We all need to move forward and develop our skills, we need to set ourselves new challenges and I wouldn’t find producing any of those videos particularly interesting today but the reality is that I still get a bigger buzz from seeing some of those pieces than I do from watching an average narrative short film. Okay so they might not be interesting or even pleasing for anybody else, but I created them for my own satisfaction, not for the enjoyment of others! Does that make any artform less valid?

Ultimately the bar is set very high for story telling formats, many of the productions we enjoy on TV, at the cinema or via the web are crafted by very talented script writers, directors crews and post production teams who know exactly how to draw you into a story and keep you there. This isn’t something that’s easy to do on your own, it’s rare for any one person to have all of the skills required.

I’m not saying it’s wrong to strive forward in the story telling and collaboration direction, narrative story telling is without doubt where the moving image can be used to the fullest. It’s not however the only way to express yourself as a filmmaker and we need to remember that not everybody wants to follow the beaten path.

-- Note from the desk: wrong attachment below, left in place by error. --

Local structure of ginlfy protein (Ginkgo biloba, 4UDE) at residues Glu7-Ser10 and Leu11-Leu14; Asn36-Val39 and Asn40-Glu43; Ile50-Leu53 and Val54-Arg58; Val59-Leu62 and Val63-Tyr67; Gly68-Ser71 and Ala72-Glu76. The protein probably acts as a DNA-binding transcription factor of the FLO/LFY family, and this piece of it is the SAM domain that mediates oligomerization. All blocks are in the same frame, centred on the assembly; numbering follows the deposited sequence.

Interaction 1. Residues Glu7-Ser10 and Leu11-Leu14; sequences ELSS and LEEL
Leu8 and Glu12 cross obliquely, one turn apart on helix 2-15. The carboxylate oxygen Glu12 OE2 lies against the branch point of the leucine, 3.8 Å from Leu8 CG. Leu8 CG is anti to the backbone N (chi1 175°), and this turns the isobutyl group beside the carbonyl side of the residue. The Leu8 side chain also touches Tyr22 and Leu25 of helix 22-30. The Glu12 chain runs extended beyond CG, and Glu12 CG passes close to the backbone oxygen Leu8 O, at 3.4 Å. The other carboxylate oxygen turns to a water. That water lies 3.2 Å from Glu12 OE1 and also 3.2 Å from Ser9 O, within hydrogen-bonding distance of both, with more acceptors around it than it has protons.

A video camera is basically a stills camera that shoots multiple frames a second and I often enjoy using them in exactly that way. It can be liberating to let your captured images speak for themselves, they don’t have to be formed into pre-determined stories before they have a value, regardless of what others might tell you.

Paul.